Author: Dr Lucy Hindle – Emergency Physician – Gauteng, South Africa
Co-author: Katy Hindle – lawyer with a special interest in gender and health
Edited by: Dr Kat Evans – Emergency Physician – Cape Town, South Africa
What is intimate partner violence?
IPV is violence perpetrated by an intimate partner (so a boyfriend/husband/ex).
Most commonly, it includes:
- Physical violence eg: slapping, punching, kicking, assault with a weapon,
- Sexual violence eg: rape, coercion, or
- Psychological violence eg: intimidation, stalking, withholding money or preventing visits with friends or family.
- But it can also include other forms of violence.
Although both men & women can be victims or perpetrators of IPV, women make up the majority of IPV victims.
Is IPV the same as domestic violence?
The terms IPV & domestic violence are often used interchangeably & South African law refers to domestic violence. There are some important differences though. Domestic violence is violence that happens in a house (as the word ‘domestic’ might imply) & it can occur between any of the people living in the house, they need not be related or in a relationship (so for example a brother assaulting his sister).
By contrast, intimate partner violence is violence perpetrated by an intimate partner & can occur anywhere (in a bar, outdoors etc.). IPV may also occur in a house but this type of violence isn’t characterized by where the violence takes place & it’s not necessary for the people involved to live together. An example of IPV might be where an ex-boyfriend attacks his previous partner at a night club.
How common is IPV?
IPV is a huge problem around the world. Estimates by the WHO put lifetime prevalence (the likelihood that someone might experience IPV during their lifetime) at 1 in 3 women. In South Africa the stats are similar but we have the highest rate of women being killed by intimate partners in the world. High profile cases like Oscar Pistorius & Christopher Panayiotou tend to get lots of media coverage but on average, a woman is killed by an intimate partner every 8 hours in South Africa. If you are a woman in South Africa, you are more at risk of being killed by a current or previous partner than by a stranger.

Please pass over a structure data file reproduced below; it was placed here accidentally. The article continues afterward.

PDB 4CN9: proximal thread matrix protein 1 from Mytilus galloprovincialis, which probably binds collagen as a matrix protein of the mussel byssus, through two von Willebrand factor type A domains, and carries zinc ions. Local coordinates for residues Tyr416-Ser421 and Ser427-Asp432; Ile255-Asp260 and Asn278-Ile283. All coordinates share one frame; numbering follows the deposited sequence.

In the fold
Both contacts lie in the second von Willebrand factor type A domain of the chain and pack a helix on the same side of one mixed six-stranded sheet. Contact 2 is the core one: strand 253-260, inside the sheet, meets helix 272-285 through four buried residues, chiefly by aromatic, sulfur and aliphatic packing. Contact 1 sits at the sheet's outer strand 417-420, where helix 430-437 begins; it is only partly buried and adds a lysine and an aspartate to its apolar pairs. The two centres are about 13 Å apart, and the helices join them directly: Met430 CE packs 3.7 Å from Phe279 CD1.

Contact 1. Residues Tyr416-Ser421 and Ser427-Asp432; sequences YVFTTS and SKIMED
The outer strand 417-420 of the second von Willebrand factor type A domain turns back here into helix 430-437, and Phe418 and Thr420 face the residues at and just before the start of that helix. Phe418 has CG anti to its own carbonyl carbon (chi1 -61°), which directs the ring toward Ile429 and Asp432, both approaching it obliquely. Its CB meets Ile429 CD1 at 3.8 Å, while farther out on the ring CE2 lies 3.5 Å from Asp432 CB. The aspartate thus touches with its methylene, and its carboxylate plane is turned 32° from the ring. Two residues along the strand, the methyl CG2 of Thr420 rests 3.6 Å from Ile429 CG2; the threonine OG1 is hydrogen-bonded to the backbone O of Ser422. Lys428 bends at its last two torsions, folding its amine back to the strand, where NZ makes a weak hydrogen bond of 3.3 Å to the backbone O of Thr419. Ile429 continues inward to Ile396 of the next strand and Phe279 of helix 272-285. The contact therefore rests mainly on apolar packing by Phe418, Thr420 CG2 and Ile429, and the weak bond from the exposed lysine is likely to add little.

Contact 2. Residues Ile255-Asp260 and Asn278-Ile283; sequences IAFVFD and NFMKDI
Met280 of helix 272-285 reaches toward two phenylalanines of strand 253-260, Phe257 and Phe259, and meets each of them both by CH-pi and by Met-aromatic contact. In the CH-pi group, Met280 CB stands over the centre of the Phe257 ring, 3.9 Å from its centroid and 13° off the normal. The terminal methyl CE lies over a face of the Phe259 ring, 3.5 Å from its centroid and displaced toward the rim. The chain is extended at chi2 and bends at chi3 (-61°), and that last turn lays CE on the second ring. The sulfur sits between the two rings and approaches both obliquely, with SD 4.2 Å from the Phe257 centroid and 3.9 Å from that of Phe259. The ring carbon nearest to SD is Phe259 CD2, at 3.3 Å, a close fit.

The health issues faced by victims of IPV go beyond just the effects of trauma – women who are abused have increased rates of chronic disease, psychiatric issues & sexually transmitted disease including HIV. IPV also has far reaching consequences on economic development, because women in abusive relationships often miss work or are prevented from working due to injury.
Okay.. So obviously this is bad- but how is this an emergency medicine issue?
All of us in emergency medicine are managing and treating women who’ve been abused, we might just not be recognizing it! We see people at their most vulnerable & often, we are the only interaction with healthcare that victims of IPV have. If we see women who have been abused & don’t identify IPV as the problem or worse, identify it but don’t ask questions or go any further, we are contributing to the culture of silence & shame and to the secondary victimization which so many women face.
Imagine you had been abused & told your doctor what happened and who was responsible for it. If your doctor treats the injury & sends you on your way, that suggests to you that abuse is normal, accepted & that there is nothing that can be done to change the situation.
But other, more supportive situations are equally possible. Our role in EM is to save lives – & IPV is a life-threatening problem just like many others we have been trained to respond to.
So what do I do? Who should I even be asking?